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That from the hunters' aim had ta'en a hurt,
Did come to languilh ; and, indeed, my Lord,
The wretched animal heav'd forth such groans
That their discharge did stretch his leathern coat
Almoft to bursting; and the big round tears
Cours'd one another down his innocent nofe
In piteous chase; and thus the hairy fool,
Much marked of the melancholy Jaques,
Stood on th'extremest verge

of the swift brook, Augmenting it with tears.

Duke fen. But what faid Jaques ?
Did he not moralize this spectacle ?

I Lord. O yes, into a thousand fimilies.
First, for his weeping in the needless stream;
Poor deer, quoth he, thou mak'ít a testament
As worldlings do, giving thy fum of more
To that which had too much. Then being alone,
Left and abandon'd of his velvet friends;
Tis right, quoth he, thus mifery doth part
The flux of company. Anon a careless herd,
Full of the pafture, jumps along by him,
And never stays to greet him: Ay, quoth Jaques,
Sweep on, you fat and greafy citizens,
-Tis just the fashion : wherefore do you

Upon that poor and broken bankrupt there ?
Thus moft invectively he pierceth through
The body of the country, city, court,
Yea, and of this our life ; fwearing, that we
Are mere afurpers, tyrants, and what's worse,
To fright the animals, and to kill them up
In their aflign'd and native dwelling-place.
Drike fen. And did you leave him. in this contem-

plation ?
2 Lord. We did, my Lord, weeping and comment-
Upon the fobbing deer.

Duke fon. Show me the place;
I love to cope him in these sullen fits,
For then he's full of matter.
Lord. I'll bring you to him ftraight,


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SCENE II. Changes to the palace again.

Enter Duke Frederick, with Lords.
Duke. Can it be possible, that no man saw them?
It cannot be; some villains of my court
Are of consent and sufferance in this.

i Lord. I cannot hear of any that did see her. The ladies, her attendants of her chamber, Saw her a-bed, and in the morning early They found the bed untreasur'd of their mistress. 2 Lord. My Lord, the roynish clown at whom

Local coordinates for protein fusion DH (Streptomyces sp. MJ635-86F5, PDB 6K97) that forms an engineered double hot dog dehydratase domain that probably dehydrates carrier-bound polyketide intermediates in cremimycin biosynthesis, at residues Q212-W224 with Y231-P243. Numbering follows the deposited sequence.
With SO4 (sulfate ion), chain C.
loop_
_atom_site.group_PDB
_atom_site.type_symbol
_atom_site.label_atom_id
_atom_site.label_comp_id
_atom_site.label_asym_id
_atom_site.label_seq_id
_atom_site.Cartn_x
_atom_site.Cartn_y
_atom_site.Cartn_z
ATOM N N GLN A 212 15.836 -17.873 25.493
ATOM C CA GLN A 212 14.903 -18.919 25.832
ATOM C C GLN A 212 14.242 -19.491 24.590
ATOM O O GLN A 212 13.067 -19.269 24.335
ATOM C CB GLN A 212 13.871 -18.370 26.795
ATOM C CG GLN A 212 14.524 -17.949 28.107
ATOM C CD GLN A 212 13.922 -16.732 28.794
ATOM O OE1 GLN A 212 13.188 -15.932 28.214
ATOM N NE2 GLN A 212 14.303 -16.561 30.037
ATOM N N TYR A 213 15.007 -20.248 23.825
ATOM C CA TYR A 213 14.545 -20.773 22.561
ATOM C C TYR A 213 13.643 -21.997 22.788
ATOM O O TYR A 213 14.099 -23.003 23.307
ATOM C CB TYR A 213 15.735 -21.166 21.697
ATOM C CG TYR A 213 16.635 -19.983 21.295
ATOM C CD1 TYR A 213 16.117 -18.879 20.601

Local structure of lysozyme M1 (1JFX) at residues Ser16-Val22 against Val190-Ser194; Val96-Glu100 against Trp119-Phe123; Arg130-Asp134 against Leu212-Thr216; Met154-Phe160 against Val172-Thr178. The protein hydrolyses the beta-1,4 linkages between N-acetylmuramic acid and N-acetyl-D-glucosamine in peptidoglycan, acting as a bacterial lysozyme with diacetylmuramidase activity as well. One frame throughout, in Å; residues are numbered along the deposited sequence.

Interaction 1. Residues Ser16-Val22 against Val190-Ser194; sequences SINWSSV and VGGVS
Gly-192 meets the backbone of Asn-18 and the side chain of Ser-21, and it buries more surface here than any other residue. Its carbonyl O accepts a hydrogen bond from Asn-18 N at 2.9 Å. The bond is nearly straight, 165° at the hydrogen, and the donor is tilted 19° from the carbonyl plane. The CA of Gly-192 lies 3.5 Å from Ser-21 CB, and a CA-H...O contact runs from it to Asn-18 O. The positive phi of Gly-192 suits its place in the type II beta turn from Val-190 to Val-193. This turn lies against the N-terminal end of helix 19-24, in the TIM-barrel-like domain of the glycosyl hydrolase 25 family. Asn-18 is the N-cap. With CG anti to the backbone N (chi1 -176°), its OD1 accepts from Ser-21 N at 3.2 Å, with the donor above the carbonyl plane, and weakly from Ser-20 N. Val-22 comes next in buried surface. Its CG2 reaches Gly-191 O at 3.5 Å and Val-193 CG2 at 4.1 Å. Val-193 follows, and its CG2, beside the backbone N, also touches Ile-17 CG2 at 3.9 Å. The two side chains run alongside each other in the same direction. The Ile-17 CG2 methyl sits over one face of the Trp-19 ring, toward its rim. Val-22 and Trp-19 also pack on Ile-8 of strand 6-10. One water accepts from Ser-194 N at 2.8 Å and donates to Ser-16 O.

so oft
Your Grace was wont to laugh, is also milling :
Hefperia, the Princess' gentlewoman,
Confesses, that she secretly o’erheard
Your daughter and her cousin much commend
The parts and graces of the wrestler,

That did but lately foil the finewy Charles;
And she believes, where-ever they are gone,
That youth is surely in their company.

Duke. Send to his brother, fetch that gallant hither : If he be absent, bring his brother to me, I'll make him find him; do this suddenly; And let not search and inquisitson quail To bring again these foolish runaways. [Exeunto SCENE III. Changes to Oliver's house.

Enter Orlando and Adam. Orla. Who's there? Adam. What! my young master? oh, my gentle.

Oh, my sweet master; O you memory
Of old Sir Rowland! why, what make you here?
Why are you virtuous ? why do people love
and wherefore are you gentle, strong, and valiant?:
Why would you be lo fond to overcome

The bony priser of the humorous Duke?
Your praise, is come too swiftly home before you...
Know you not, Mafter, to some kind of men.
Their graces serye them but as enemies.

you ?

No more do your's; your virtues, gentle Master,
Are sanctified and holy traitors to you,
Oh, what a world is this, when what is comely
Invenoms him that bears it!

Orla. Why, what's the matter?

Adam. O unhappy youth, Come not within thefe doors; within this roof The enemy of all your graces lives : Your brother -(no; no brother; yet the fon, Yet not the fon; I will not call him fon Of him I was about to call his father); Hath heard your praises, and this night he means To burn the lodging where you use to lie, And you within it; if he fail of that, He will have other ineans to cut you off; I overheard him, and his practices : This is no place, this house is but a butchery; Abhor it, fear it, do not enter it. Orla. Why, whither, Adam, wouldīt thou have

me go? Adam. No matter whitler, fo you come not here.

Orla. What, wouldīt thou have me go and beg my Or with a base and boisterous sword enforce [food? A thievith living on the common road? This I must do, or know not what to do: Yet this I will not do, do how I can; I rather will subject me to the malice Of a diverted-blood, and bloody brother.